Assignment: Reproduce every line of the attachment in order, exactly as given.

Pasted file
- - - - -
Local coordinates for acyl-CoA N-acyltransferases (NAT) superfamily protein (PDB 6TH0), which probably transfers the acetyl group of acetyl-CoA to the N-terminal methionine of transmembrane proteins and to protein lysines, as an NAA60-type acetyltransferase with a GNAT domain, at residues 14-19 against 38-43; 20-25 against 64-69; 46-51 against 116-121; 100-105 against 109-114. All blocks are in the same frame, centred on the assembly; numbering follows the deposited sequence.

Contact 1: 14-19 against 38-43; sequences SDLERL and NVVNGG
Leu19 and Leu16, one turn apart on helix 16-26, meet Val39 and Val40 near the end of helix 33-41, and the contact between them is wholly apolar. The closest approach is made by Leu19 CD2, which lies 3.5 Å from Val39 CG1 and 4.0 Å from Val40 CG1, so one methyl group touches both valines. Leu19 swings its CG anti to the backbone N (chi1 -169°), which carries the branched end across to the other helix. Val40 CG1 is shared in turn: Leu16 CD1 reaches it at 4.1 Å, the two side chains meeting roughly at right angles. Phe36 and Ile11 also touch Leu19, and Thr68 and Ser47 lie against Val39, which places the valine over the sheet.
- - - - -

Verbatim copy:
Local coordinates for acyl-CoA N-acyltransferases (NAT) superfamily protein (PDB 6TH0), which probably transfers the acetyl group of acetyl-CoA to the N-terminal methionine of transmembrane proteins and to protein lysines, as an NAA60-type acetyltransferase with a GNAT domain, at residues 14-19 against 38-43; 20-25 against 64-69; 46-51 against 116-121; 100-105 against 109-114. All blocks are in the same frame, centred on the assembly; numbering follows the deposited sequence.

Contact 1: 14-19 against 38-43; sequences SDLERL and NVVNGG
Leu19 and Leu16, one turn apart on helix 16-26, meet Val39 and Val40 near the end of helix 33-41, and the contact between them is wholly apolar. The closest approach is made by Leu19 CD2, which lies 3.5 Å from Val39 CG1 and 4.0 Å from Val40 CG1, so one methyl group touches both valines. Leu19 swings its CG anti to the backbone N (chi1 -169°), which carries the branched end across to the other helix. Val40 CG1 is shared in turn: Leu16 CD1 reaches it at 4.1 Å, the two side chains meeting roughly at right angles. Phe36 and Ile11 also touch Leu19, and Thr68 and Ser47 lie against Val39, which places the valine over the sheet.